On Disciplined Reading (5): Questions, Answers, and Concluding Thoughts

When I conceived this series, I hoped that it would be an encouragement to our evangelical readership to read widely, deeply, and through the lens of a Christian worldview. There was a day when pastors were committed to sustained reading and reflection. However, the multiple cultures that have arisen from our current American context seem not to be, on the whole, prone to serious reading and thinking. (Americans tend to treat the brain like the appendix, as if it has no immediately discernable function.) As a result, most of the books being published are claptrap. (As a result, winning a “book of the year” award these days is like being the valedictorian of high school summer school.) Even book clubs (such as Oprah’s) that claim to be serious reading communities are often more emotive than rational, tending toward heavy breathing, sobbing, and hugging gently rather than conscious and careful reflection on the important questions of life).

I hope that the previous installments have been helpful. I intended to end this series with the previous installment. However, during the past two weeks, some of you have commented or sent questions by blog, email or facebook, and I have chosen to add a final installment which includes several of those questions. After so doing, I will make some concluding comments.

Comments & Questions:

How to find books to read: In light of the fact that thousands of books are being published as I write, how does one become aware of those books and choose which ones to read? Steve McKinion commented that one way to do this is to read book reviews. Reviews can be found at the back of most academic journals, as well as on the internet. I would add that it is helpful to surf the websites of book publishers, most of whom have a page advertising their forthcoming books.

How to find time to read: Several of you asked how to find time to read. This is a great question, and not easily answered in one paragraph. Here are a few pointers: Take an hour or two and sketch out your activities during an ordinary day, week, or month. Most likely, you will be pleasantly surprised at how much time you can find. I have found, for example, that (1) I can come to work an hour early in order to enjoy peace and quiet and a good book; (2) anytime I am on an airplane, I can knock out quite a few pages; (3) Sunday afternoons usually provide some time for reading; and (4) sometimes instead of watching a TV show or a ballgame, I am better served to pull out a book.

How to choose between print and electronic media: One of you asked whether or not a physical library is important in an electronic age. I think it is. Although TV, YouTube, radio, facebook, audio books and podcasts are helpful for certain things and in particular ways, print media is irreplaceable for those who want to think deeply and meaningfully about the important things in life. Reading requires sustained concentration, while TV, internet, and other sources often are less demanding. Reading fosters sustained interaction and accumulation of knowledge, while other media often let the viewer “off the hook” as they provide a blitz of images and soundbytes, without allowing the viewer time to think and interact. One caveat: Sometimes, one does not have the money or the space for a large library and in such cases it is very helpful to be able to access journals and books online or through various other electronic media.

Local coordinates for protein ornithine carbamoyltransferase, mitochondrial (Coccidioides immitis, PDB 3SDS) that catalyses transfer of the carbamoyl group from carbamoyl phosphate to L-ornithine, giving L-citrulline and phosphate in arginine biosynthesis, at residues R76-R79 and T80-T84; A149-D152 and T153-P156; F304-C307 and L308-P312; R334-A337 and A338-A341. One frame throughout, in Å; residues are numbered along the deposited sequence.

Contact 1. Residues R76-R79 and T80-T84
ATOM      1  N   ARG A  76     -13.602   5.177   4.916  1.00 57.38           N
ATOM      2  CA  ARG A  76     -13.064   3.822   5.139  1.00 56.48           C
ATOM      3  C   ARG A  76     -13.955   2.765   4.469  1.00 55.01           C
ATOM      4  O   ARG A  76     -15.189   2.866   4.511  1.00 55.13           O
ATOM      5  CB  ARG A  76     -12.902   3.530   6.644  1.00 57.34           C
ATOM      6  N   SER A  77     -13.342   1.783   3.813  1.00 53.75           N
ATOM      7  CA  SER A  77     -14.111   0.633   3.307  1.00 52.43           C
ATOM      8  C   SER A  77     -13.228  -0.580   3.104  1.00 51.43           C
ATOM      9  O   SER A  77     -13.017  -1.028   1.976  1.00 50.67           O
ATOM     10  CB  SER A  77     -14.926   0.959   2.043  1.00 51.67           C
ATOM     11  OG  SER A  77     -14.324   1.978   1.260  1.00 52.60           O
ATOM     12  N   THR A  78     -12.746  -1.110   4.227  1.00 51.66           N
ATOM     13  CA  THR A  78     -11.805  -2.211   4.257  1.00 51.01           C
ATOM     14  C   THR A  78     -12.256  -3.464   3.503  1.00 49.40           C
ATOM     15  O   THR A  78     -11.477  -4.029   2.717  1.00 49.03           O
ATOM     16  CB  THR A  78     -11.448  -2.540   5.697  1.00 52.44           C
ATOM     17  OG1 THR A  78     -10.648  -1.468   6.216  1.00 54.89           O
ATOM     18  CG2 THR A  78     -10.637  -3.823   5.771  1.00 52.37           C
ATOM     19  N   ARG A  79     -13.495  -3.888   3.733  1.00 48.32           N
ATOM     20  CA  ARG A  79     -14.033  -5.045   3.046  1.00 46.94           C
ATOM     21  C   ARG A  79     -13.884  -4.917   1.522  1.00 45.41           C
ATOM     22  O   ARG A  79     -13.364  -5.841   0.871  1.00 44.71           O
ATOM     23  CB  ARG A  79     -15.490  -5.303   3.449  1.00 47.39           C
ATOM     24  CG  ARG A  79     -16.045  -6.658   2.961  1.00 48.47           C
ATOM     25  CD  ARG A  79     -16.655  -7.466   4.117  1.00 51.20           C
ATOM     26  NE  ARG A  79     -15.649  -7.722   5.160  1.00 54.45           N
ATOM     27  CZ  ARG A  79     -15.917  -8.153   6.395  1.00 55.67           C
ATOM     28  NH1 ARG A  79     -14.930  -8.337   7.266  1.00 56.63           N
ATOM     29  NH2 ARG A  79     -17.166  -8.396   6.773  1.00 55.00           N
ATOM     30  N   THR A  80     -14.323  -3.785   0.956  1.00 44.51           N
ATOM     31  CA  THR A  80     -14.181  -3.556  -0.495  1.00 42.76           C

How to keep discipline from being drudgery: One reader commented that he wants to be a disciplined reader while at the same time avoiding “dutiful, joyless” reading. How can reading be a pleasure rather than a pain? Here are a few thoughts: Make sure that you are (1) selecting books that are worth reading, (2) disciplining yourself to read books from a variety of genres and disciplines, and (3) allowing yourself some flexibility and freedom within those parameters. When choosing your next book, select one that you feel like reading. If you want to read it, and feel like reading it, you likely will get more out of it. Save the book that you do not feel like reading, but need to read, for a later date.

How to retain and organize what is learned from a book: This is a great question. I am not completely satisfied with my method, but here is what I do. (1) If I am reading a serious book, I underline the author’s main points, with pencil and ruler, in such a way that I can follow the author’s flow of thought. I also underline significant quotes and make comments in the margins containing my reactions to an author’s points. This way, I can pick the book back up several years later and be able to “read” the entire book in 10 minutes by reading the underlined portions and annotations. (2) If the book is excellent, I will make a brief outline of the book for future reference. Note: There are very few excellent books. (3) I have a file folder system for topics and sub-topics of interest. When a book makes interesting or helpful (or outrageous) points, I take notes and file them. (4) Write about the book. Post a review of the book at Amazon.com, or on your blog, or in a journal. Writing will force you to think more clearly about the book and will help you to retain what you have learned from the book.